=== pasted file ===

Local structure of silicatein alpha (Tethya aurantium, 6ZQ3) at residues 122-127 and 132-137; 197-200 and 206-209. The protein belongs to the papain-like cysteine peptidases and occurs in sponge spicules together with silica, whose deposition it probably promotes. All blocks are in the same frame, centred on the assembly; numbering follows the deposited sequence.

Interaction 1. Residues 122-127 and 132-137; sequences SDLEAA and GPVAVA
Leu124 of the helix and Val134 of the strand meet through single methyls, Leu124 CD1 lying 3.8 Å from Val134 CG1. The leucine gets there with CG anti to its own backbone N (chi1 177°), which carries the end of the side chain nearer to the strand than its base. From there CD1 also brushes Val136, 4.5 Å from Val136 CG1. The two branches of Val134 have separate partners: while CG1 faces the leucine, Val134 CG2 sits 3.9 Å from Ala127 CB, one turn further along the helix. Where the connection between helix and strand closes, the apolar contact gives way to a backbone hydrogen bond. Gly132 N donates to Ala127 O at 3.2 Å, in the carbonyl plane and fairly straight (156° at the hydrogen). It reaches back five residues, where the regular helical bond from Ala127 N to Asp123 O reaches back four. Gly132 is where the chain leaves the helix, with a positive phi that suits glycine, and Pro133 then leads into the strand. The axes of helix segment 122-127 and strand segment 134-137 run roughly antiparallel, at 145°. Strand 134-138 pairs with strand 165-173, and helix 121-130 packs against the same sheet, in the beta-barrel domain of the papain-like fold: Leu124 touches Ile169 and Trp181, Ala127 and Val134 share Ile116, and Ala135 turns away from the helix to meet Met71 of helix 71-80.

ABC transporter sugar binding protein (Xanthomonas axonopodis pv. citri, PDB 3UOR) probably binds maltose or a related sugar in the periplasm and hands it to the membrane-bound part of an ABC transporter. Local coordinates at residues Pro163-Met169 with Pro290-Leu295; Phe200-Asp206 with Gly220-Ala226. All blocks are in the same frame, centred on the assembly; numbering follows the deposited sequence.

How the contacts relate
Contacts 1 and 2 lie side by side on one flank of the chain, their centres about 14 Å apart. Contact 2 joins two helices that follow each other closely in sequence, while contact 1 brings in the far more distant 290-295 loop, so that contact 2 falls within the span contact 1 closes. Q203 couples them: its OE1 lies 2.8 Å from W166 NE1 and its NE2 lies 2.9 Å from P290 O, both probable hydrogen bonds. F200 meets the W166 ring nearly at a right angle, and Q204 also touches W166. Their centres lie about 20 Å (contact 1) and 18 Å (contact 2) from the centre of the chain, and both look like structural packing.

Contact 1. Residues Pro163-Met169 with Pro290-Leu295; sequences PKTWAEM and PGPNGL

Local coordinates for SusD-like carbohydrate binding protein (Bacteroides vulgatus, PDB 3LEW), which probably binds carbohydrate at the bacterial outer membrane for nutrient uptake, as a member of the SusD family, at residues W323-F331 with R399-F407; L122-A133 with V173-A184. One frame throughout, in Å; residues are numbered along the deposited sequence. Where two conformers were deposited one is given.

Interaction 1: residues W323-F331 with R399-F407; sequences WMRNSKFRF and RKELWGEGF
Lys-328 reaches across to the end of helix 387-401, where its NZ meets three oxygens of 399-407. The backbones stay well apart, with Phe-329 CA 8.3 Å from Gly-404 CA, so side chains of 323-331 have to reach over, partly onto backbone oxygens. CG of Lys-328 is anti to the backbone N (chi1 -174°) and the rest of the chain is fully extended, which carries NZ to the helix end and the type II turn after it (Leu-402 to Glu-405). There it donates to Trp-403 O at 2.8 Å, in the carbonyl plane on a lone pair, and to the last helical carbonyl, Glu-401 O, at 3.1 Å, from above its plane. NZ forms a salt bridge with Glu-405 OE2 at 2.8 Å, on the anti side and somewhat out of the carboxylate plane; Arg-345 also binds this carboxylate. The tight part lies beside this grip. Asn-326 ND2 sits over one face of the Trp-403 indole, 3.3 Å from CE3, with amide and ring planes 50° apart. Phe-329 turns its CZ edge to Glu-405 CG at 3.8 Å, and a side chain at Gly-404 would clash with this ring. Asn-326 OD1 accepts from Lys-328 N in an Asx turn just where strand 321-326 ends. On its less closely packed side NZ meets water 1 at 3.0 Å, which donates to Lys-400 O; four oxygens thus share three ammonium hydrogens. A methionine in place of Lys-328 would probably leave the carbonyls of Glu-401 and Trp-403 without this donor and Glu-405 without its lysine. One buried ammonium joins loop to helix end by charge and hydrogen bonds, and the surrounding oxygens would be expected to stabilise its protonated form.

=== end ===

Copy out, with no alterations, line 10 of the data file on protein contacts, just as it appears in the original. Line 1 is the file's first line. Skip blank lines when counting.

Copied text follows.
Lys-328 reaches across to the end of helix 387-401, where its NZ meets three oxygens of 399-407. The backbones stay well apart, with Phe-329 CA 8.3 Å from Gly-404 CA, so side chains of 323-331 have to reach over, partly onto backbone oxygens. CG of Lys-328 is anti to the backbone N (chi1 -174°) and the rest of the chain is fully extended, which carries NZ to the helix end and the type II turn after it (Leu-402 to Glu-405). There it donates to Trp-403 O at 2.8 Å, in the carbonyl plane on a lone pair, and to the last helical carbonyl, Glu-401 O, at 3.1 Å, from above its plane. NZ forms a salt bridge with Glu-405 OE2 at 2.8 Å, on the anti side and somewhat out of the carboxylate plane; Arg-345 also binds this carboxylate. The tight part lies beside this grip. Asn-326 ND2 sits over one face of the Trp-403 indole, 3.3 Å from CE3, with amide and ring planes 50° apart. Phe-329 turns its CZ edge to Glu-405 CG at 3.8 Å, and a side chain at Gly-404 would clash with this ring. Asn-326 OD1 accepts from Lys-328 N in an Asx turn just where strand 321-326 ends. On its less closely packed side NZ meets water 1 at 3.0 Å, which donates to Lys-400 O; four oxygens thus share three ammonium hydrogens. A methionine in place of Lys-328 would probably leave the carbonyls of Glu-401 and Trp-403 without this donor and Glu-405 without its lysine. One buried ammonium joins loop to helix end by charge and hydrogen bonds, and the surrounding oxygens would be expected to stabilise its protonated form.